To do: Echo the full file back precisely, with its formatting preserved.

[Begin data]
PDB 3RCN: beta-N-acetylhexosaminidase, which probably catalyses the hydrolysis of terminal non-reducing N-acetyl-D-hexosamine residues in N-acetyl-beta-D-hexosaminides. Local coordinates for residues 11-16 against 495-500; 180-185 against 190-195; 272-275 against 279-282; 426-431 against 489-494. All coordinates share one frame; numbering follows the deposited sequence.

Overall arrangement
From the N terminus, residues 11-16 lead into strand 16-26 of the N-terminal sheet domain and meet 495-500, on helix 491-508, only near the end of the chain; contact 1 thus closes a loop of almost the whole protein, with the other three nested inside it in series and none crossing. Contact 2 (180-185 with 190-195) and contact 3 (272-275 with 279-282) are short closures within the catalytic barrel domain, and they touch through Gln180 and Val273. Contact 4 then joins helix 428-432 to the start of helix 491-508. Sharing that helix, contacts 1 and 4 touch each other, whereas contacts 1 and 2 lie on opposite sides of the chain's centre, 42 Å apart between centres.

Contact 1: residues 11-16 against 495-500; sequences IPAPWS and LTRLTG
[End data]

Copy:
PDB 3RCN: beta-N-acetylhexosaminidase, which probably catalyses the hydrolysis of terminal non-reducing N-acetyl-D-hexosamine residues in N-acetyl-beta-D-hexosaminides. Local coordinates for residues 11-16 against 495-500; 180-185 against 190-195; 272-275 against 279-282; 426-431 against 489-494. All coordinates share one frame; numbering follows the deposited sequence.

Overall arrangement
From the N terminus, residues 11-16 lead into strand 16-26 of the N-terminal sheet domain and meet 495-500, on helix 491-508, only near the end of the chain; contact 1 thus closes a loop of almost the whole protein, with the other three nested inside it in series and none crossing. Contact 2 (180-185 with 190-195) and contact 3 (272-275 with 279-282) are short closures within the catalytic barrel domain, and they touch through Gln180 and Val273. Contact 4 then joins helix 428-432 to the start of helix 491-508. Sharing that helix, contacts 1 and 4 touch each other, whereas contacts 1 and 2 lie on opposite sides of the chain's centre, 42 Å apart between centres.

Contact 1: residues 11-16 against 495-500; sequences IPAPWS and LTRLTG